[Humanist] 26.894 the Medical Heritage Library

Humanist Discussion Group willard.mccarty at mccarty.org.uk
Wed Mar 20 07:30:53 CET 2013

                 Humanist Discussion Group, Vol. 26, No. 894.
            Department of Digital Humanities, King's College London
                Submit to: humanist at lists.digitalhumanities.org

        Date: Tue, 19 Mar 2013 10:29:55 -0400
        From: "Clutterbuck, Hanna" <Hanna_Clutterbuck at hms.harvard.edu>
        Subject: The Medical Heritage Library Welcomes New Content Contributors!

Good morning!

The Medical Heritage Library (www.medicalheritage.org; MHL) is pleased to announce two new content contributors: the History of Modern Biomedicine Research Group at the School of History, Queen Mary University of London, and the Robert W. Woodruff Health Sciences Center Library at Emory University.

Please read on for excerpts from the blog posts announcing the new contributors, co-authored by Hanna Clutterbuck (MHL); Alan Yabsley (HMBRG); and Chris Palazzolo (Emory).

The History of Modern Biomedicine Research Group was established in 1990 as the Wellcome Trust’s History of Twentieth Century Medicine Group. In October 2010 it moved to the School of History, Queen Mary University of London, where it is supported by a Wellcome Trust Strategic Award to Professor Tilli Tansey. In developing and strengthening links between members of the biomedical research community and medical historians, the Group played – and continues to play – a prominent role in promoting and facilitating the study of the history of twentieth-century medicine and medical science by encouraging the creation and deposit of material sources for use by present and future historians.

Items the Group has contributed to MHL include 45 Witness Seminars, at which 20th century medical figures were invited to discuss and comment on significant discoveries or events in recent medical history.  The latest of these, ‘Palliative Medicine in the UK c.1970–2010’, has just been published.  Also covered are topics as diverse as the discovery of monoclonal antibodies, obstetric ultrasound and Rhesus factor; the development of specialties such as medical physics, intensive care and clinical pharmacology, and advances in asthma, psychopharmacology, cancer treatment and haemophilia. Participants have included Nobel Laureates, scientists and clinicians, in addition to technicians, funders, journalists and patients.  Furthermore, the ‘Today’s Neuroscience, Tomorrow’s History’ oral history series, which features video recordings with prominent neuroscientists talking about their lives and work, has also been donated to MHL.

The Robert W. Woodruff Health Sciences Center Library at Emory University is pleased to contribute digitized versions of over 180 titles selected from our Historical Collection to the MHL. Many scholars find these additions valuable for learning and research. Individual volumes in DiscoverE will include a link to these volumes.

Our collection contains classics of medicine such as a 1785 edition of William Buchan’s "Domestic Medicine," Richard Bright’s three-volume work "Reports of Medical Cases," an 1835 edition of the "Works" of John Hunter, an 1848 edition of John Eberle’s work on "Diseases of Children," volumes from the 3rd edition and 4th edition (corrected) of Benjamin Bell’s "A System of Surgery," and the first volume of a 1751 edition of Herman Boerhaave’s "Praelectiones academicae in proprias Institutiones rei medicae." The collection also includes 18th and 19th century works on pathology, human anatomy, surgery and midwifery.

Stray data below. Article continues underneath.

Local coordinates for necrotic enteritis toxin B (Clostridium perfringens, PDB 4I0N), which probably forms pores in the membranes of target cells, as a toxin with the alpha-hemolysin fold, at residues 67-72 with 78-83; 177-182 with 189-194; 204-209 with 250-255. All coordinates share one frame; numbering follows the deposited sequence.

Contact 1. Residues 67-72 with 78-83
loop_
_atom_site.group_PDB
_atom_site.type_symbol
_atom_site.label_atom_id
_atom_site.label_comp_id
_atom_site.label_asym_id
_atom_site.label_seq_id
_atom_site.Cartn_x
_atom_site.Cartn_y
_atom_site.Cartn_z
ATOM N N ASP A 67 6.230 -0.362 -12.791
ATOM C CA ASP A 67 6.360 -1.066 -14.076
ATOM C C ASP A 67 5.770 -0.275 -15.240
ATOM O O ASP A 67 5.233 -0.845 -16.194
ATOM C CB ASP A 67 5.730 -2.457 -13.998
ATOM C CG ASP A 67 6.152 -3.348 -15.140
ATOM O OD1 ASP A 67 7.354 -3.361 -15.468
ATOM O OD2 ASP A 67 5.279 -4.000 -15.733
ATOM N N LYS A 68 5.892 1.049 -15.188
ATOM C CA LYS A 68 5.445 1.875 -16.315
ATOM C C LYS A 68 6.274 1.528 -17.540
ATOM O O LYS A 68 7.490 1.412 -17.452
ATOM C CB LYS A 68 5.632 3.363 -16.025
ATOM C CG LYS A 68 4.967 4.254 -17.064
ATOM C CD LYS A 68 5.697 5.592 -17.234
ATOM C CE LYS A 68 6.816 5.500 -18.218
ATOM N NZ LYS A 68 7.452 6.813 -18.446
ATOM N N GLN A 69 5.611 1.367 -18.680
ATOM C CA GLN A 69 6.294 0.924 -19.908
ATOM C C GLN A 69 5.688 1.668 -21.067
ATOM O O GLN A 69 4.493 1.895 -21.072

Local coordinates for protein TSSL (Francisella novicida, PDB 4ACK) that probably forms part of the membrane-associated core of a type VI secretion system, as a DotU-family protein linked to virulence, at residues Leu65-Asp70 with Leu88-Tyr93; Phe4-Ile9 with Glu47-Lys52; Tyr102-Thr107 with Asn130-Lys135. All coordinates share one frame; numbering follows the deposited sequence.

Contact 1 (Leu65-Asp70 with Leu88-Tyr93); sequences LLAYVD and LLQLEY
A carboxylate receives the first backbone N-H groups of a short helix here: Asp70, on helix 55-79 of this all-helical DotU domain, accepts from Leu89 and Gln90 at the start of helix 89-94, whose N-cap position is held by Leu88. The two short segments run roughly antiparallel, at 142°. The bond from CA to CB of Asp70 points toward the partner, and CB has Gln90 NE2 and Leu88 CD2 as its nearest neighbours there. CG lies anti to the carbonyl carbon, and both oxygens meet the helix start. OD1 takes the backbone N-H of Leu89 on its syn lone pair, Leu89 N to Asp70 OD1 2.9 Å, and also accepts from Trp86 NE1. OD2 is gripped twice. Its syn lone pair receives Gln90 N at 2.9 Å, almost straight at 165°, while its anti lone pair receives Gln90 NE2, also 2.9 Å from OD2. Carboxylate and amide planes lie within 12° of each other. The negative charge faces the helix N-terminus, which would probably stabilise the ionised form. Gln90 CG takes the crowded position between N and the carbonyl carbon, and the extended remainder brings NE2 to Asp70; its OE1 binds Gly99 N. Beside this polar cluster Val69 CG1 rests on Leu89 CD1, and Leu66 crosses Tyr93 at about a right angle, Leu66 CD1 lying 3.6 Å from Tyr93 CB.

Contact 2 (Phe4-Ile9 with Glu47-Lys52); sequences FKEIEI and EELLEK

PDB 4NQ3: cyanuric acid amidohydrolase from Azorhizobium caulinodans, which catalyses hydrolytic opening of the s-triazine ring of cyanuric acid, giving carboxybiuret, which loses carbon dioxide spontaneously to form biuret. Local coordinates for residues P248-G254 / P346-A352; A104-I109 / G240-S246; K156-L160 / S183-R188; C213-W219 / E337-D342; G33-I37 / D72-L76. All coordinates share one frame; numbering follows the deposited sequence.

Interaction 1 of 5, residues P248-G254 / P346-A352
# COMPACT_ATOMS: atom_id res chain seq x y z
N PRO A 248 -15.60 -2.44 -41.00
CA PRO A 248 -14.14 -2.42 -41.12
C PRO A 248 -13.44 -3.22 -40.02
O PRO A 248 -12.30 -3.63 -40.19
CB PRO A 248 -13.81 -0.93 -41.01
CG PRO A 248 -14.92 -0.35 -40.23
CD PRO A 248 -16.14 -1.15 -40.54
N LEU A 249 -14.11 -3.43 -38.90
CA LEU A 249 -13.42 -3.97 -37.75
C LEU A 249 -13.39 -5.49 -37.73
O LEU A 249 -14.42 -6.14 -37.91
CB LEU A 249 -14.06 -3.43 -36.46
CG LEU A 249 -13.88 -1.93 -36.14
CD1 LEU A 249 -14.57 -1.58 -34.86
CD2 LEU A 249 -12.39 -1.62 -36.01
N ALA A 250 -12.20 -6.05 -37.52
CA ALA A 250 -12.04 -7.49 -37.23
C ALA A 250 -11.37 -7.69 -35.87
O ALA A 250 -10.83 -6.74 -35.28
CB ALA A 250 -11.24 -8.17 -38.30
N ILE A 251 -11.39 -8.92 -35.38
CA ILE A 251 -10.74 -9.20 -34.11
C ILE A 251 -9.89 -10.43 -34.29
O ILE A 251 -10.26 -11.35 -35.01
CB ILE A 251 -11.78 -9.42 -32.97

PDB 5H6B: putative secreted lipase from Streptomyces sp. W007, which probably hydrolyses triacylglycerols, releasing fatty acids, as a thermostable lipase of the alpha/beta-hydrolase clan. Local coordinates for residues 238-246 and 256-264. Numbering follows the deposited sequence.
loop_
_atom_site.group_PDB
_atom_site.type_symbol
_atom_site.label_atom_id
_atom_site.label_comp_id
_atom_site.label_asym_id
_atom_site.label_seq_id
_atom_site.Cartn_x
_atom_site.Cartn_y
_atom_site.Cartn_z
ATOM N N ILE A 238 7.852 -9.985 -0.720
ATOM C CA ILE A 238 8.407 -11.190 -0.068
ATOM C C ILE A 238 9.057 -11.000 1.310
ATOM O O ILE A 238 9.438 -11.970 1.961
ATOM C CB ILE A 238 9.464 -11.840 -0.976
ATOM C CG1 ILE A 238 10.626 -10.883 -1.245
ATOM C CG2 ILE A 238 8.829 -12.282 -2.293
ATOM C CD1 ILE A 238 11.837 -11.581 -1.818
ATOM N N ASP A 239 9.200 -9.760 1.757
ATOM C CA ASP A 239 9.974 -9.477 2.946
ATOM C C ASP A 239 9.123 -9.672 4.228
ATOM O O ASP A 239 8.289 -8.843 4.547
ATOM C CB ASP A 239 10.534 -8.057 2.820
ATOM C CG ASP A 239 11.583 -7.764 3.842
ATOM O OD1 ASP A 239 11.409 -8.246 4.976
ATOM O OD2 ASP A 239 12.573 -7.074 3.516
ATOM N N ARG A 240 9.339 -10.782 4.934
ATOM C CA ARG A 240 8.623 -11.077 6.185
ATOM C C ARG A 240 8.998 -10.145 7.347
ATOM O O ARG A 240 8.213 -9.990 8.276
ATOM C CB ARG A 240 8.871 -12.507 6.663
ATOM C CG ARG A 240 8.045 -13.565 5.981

Lesser-known authors are also represented in the collection, including works on 19th century medical photography by George Henry Fox and L.B.V. Wooley, and publications on alternative medical practices, including homeopathy, hydropathy, the movement cure, and phrenology. The collection also includes works published in the U.S. South, such as the 1844 edition of Simon B. Abbott’s "The Southern botanic physician," and Georgia author Seaborn Freeman Salter’s 1883 version of "Principles and practice of American medicine and surgery."

Many thanks to the Digital Curation Center at Woodruff Library for digitizing these materials and uploading them to the Internet Archive.  Particular thanks goes to Bonnie Jean Woolger, who handled the digitization and processing of the digital files and to Matt Miller, at Health Sciences, who assessed and prepared the collection for digitization.

The Medical Heritage Library (MHL) is a content centered digital community supporting research, education, and dialog that enables the history of medicine to contribute to a deeper understanding of human health and society.  It serves as the point of access to a valuable body of quality curated digital materials and to the broader digital and nondigital holdings of its members. It was established in 2010 with funding from the Alfred P. Sloan Foundation via the Open Knowledge Common to digitize 30,000 medical rare books. MHL principal contributors are Johns Hopkins University, New York Academy of Medicine, the New York Public Library, and the Wellcome Library. The MHL has since grown to include content contributors Duke University, the University of Massachusetts Medical School’s Lamar Soutter Library, the Legacy Tobacco Documents Library at the University of California, San Francisco, Brandeis University, and the Gerstein Science Information Centre, University of Toronto.

Thank you!

-Hanna Clutterbuck
Processing Assistant,
Center for the History of Medicine,
Project Coordinator,
Medical Heritage Library (http://www.medicalheritage.org/)
Hanna_Clutterbuck at hms.harvard.edu

More information about the Humanist mailing list